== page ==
"Casabianca"

~ by Felicia Hemans

See the citation

Hemans, Felicia. "Casabianca." The Poetical Works of Mrs. Felicia Hemans in The Poetical Works of Hemans, Heber and Pollok: Complete in One Volume. Philadelphia: John Grigg, 1833. 286. Internet Archive.

"The Death of Clanronald"

~ by Felicia Hemans

See the citation

Hemans, Felicia. "The Death of Clanronald." The Poetical Works of Mrs. Felicia Hemans in The Poetical Works of Hemans, Heber and Pollok: Complete in One Volume. Philadelphia: John Grigg, 1833. 293-294. Internet Archive.

"Evening Song of the Tyrolese Peasants"

~ by Felicia Hemans

See the citation

Hemans, Felicia. "Evening Song of the Tyrolese Peasants." The Works of Mrs. Hemans; with a Memoir of Her Life, by Her Sister. Vol. 6. Edinburgh: William Blackwood and Sons, 1857. 170. Internet Archive.

"The Fall of D'Assas. A Ballad of France"

~ by Felicia Hemans

See the citation

Hemans, Felicia. "The Fall of D'Assas. A Ballad of France." National Lyrics, and Songs for Music. Dublin: William Curry Jun. and Company, 1834. 23. British Women Romantic Poets Project. Davis: University of California, Davis.

"Marshal Schwerin's Grave"

~ by Felicia Hemans

See the citation

Hemans, Felicia. "Marshal Schwerin's Grave." National Lyrics, and Songs for Music. Dublin: William Curry Jun. and Company, 1834. 155. British Women Romantic Poets Project. Davis: University of California, Davis.

"A Monarch's Death-Bed"

~ by Felicia Hemans

See the citation

Hemans, Felicia. "A Monarch's Death-Bed." Records of Woman: With Other Poems. Edinburgh: William Blackwood, 1828. 234-236. British Women Romantic Poets Project. Davis: University of California, Davis.

"The Suliote Mother"

~ by Felicia Hemans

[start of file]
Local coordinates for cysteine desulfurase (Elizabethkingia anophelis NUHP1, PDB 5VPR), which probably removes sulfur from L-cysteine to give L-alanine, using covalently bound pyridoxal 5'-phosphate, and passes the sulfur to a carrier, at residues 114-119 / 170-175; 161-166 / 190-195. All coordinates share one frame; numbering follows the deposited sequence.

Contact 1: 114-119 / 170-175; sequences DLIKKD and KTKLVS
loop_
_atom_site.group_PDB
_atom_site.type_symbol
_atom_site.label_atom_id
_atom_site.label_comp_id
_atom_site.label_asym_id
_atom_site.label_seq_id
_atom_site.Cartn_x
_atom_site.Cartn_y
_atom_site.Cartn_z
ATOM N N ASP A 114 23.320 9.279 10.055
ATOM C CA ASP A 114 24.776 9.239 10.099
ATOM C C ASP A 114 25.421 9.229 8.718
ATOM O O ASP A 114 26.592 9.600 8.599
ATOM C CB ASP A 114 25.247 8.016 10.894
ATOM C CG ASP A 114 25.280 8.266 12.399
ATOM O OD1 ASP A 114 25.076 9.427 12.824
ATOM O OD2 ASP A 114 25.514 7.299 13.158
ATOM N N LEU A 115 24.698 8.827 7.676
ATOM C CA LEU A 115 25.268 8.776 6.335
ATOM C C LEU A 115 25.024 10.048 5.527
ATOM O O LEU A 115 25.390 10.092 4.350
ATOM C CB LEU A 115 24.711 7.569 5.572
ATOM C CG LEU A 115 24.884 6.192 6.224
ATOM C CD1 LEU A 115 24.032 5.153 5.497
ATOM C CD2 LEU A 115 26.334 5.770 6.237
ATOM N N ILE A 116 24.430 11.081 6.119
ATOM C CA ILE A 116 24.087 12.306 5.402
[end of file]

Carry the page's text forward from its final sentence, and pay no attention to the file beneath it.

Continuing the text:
See the citation

Hemans, Felicia. "The Suliote Mother." The Poetical Works of Mrs. Felicia Hemans in The Poetical Works of Hemans, Heber and Pollok: Complete in One Volume. Philadelphia: John Grigg, 1833. 37-38. Internet Archive.

"Troubadour Song"

~ by Felicia Hemans

See the citation

Hemans, Felicia. "Troubadour Song." The Poetical Works of Mrs. Felicia Hemans in The Poetical Works of Hemans, Heber and Pollok: Complete in One Volume. Philadelphia: John Grigg, 1833. 274. Internet Archive.

"The Death Song"

~ by Anne Hunter Home

(Also published as "Song"
by Royall Tyler)

See the poem citation

Hunter, Anne Home. "The Death Song." Poems. London: T. Payne, 1802. 79. British Women Romantic Poets Project. Davis: University of California, Davis.

See the ballad citation

"Indian Death Song." London: J. Catnach, Printer, [c. 1813-1838]. Bodleian Ballads Catalogue. Johnson Ballads fol. 18. Bodleian Library Broadside Ballads. Oxford: Bodleian Library.

"The Pirate's Serenade"

~ by William Kennedy

See the citation

Kennedy, William. "The Pirate's Serenade." Fitful Fancies. Edinburgh: Oliver & Boyd, 1827. 146-148. Internet Archive.


"L'Allegro"

~ by John Milton

See the citation

Milton, John. "L'Allegro." Elegant Extracts: Being a Copious Selection of Instructive, Moral, and Entertaining Passages from the Most Eminent British Poets. Ed. Vicesimus Knox. Vol. 3. London: John Sharpe, [1810]. 59-63. Internet Archive.

"Fanny of Timmol: A Mail-Coach Adventure"

~ by Thomas Moore

See the citation

Moore, Thomas. "Fanny of Timmol: A Mail-Coach Adventure." The Poetical Works of Thomas Moore, Including Melodies, Ballads, etc. Complete in One Volume. Philadelphia: Crissy & Markley, [1845?]. 283. Internet Archive.

"Fanny Was in the Grove"

~ by Thomas Moore

See the poem citation

Moore, Thomas. "Fanny Was in the Grove." The Poetical Works of Thomas Moore, Including Melodies, Ballads, etc. Complete in One Volume. Philadelphia: Crissy & Markley, [1845?]. 371. Internet Archive.

See the ballad citation

Moore, Thomas. "Fanny Was in the Grove." London: J. Catnach, Printer, [c. 1813-1838]. Bodleian Ballads Catalogue. Harding B 36(18). Bodleian Library Broadside Ballads. Oxford: Bodleian Library.

"The Fire Worshippers"

~ by Thomas Moore

See the citation

Moore, Thomas. "The Fire Worshippers." The Poetical Works of Thomas Moore, Including Melodies, Ballads, etc. Complete in One Volume. Philadelphia: Crissy & Markley, [1845?]. 56. Internet Archive.

"Lesbia Hath a Beaming Eye"

~ by Thomas Moore

See the citation

Moore, Thomas. "Lesbia Hath a Beaming Eye." The Poetical Works of Thomas Moore, Including Melodies, Ballads, etc. Complete in One Volume. Philadelphia: Crissy & Markley, [1845?]. 330. Internet Archive.

"The Minstrel Boy"

~ by Thomas Moore

See the poem citation

Moore, Thomas. "The Minstrel Boy." The Poetical Works of Thomas Moore, Including Melodies, Ballads, etc. Complete in One Volume. Philadelphia: Crissy & Markley, [1845?]. 334. Internet Archive.

See the ballad citation